Russia Sanctions and Russian Countermeasures

Russia, Sanctions, Compliance, Export control

The Russian bill on countersanctions is soon to become a law. Its ambiguity may cause difficulties in assessing possible risks for the market operators. Two other bills on administrative and criminal liability for compliance with western sanctions are still in discussion. Companies with ties to Russia are well advised to consider a risk assessment to understand possible consequences of. Below a brief overview of possible risks and implications:

1. Russian Bill on Counter-Sanctions against the US and other Unfriendly States: Possible Implications

The President of Russian Federation has signed the bill into law on the 4th of June. (1) It gives the authority to the Council of Ministers of Russia to terminate or put on hold any international cooperation with unfriendly states, as well as with organisations, which are under the jurisdiction of such states, or which are directly or indirectly controlled by them, or affiliated with them. The Russian government will have the authority to ban or limit the importation or exportation of goods and commodities from the USA and other unfriendly states. All the countermeasures, however, can be adopted and overturned on the orders of the President only. He can determine on his own authority upon the subject matter and the affected persons of each countermeasure. The measures will not concern the goods imported by naturals for personal usage and essential goods which, or similar to them, are not produced in Russia. (2)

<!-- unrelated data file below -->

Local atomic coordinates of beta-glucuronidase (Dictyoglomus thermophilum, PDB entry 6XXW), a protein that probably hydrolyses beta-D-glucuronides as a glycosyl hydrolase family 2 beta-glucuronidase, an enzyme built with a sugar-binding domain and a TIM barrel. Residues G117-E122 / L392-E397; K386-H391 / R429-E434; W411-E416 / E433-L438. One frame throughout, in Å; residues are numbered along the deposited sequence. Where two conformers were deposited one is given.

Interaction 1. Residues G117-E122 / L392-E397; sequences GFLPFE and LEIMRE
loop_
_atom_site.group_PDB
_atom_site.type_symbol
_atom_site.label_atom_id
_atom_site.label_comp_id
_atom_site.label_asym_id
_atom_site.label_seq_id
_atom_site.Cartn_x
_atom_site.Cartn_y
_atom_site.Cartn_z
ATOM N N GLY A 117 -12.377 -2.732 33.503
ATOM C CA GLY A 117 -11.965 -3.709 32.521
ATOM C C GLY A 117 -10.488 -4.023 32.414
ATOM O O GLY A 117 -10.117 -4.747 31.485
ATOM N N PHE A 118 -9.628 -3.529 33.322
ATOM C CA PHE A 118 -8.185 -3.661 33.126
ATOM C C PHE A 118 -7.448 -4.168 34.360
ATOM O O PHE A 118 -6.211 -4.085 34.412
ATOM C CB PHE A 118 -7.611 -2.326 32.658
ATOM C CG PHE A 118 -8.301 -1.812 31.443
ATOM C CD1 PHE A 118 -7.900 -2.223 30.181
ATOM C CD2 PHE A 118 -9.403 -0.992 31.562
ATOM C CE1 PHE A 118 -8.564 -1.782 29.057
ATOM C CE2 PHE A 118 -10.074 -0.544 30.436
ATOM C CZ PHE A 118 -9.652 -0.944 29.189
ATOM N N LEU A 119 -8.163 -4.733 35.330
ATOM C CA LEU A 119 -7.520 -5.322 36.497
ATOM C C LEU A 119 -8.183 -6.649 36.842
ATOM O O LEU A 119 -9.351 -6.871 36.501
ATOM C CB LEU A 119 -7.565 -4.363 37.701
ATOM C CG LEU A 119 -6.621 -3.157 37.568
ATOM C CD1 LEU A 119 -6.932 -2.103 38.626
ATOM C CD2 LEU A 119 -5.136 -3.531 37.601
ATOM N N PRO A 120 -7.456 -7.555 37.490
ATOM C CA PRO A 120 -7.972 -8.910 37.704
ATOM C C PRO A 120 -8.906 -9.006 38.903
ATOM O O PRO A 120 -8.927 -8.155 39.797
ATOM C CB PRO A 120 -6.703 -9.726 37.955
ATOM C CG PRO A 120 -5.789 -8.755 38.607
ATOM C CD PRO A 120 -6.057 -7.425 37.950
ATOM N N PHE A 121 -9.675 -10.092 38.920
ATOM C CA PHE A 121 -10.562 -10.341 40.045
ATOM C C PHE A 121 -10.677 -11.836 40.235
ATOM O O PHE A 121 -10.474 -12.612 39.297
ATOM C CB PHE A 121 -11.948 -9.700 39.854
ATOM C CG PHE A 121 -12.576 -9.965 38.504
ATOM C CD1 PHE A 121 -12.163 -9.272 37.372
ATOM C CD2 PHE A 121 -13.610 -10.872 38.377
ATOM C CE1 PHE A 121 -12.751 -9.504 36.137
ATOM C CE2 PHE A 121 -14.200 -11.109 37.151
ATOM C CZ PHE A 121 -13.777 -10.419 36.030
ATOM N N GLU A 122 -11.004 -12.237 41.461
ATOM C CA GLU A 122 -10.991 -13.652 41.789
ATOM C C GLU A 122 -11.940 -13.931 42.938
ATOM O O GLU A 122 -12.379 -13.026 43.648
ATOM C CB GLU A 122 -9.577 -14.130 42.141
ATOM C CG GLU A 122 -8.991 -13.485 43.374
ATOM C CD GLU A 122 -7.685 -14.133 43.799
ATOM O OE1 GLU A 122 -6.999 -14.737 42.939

According to the article 1 paragraph 4 of the bill the countermeasures are binding for Russian state bodies, Russian citizens, and corporate entities under Russian jurisdiction. Nevertheless, no no extraterritorial application is mentioned in its text. As its’ main purpose is the protection of the territorial integrity of Russia (article 1 paragraph 1 of the bill), we assume that these countermeasures would probably not go beyond the country borders. (3)

Russian experts consider the bill to represent a framework law and have a mere declarative character bringing nothing new from a legal point of view. According to it the Russian Government can independently choose the subjects to impose the sanctions on. But this possibility was already envisaged by the Federal Law on special economic measures, in force since 2007, which says that the president can decide upon sanctions based on the recommendations of the Security Council of Russia. The vagueness of the text however may cause an uncertainty and thus a chilling effect on potential investors. (4)

The list of possible measures presented in the bill is not exhaustive but leaves certain ambiguitywhen mentioning “other measures”. . Also the term “essential goods” leaves certain room for interpretation as there is no legal definition of what essential goods are and what goods may be similar to them. (5)

The measures can be implemented against any specific naturals and corporate entities. The latter ones are at risk of encountering measures if they are directly or indirectly controlled by “unfriendly countries.” (6)

The enforcement of the bill may lead to higher prices in retail sector as retailers would have additional costs of making sure that they do not get banned goods from suppliers. The fines are other possible consequences. (7) Russian analysts fear that the future law would do more harm to Russian economy than to other countries pointing out the increasing inflation, widening of sanctions and even Russia possible leaving the WTO. (8)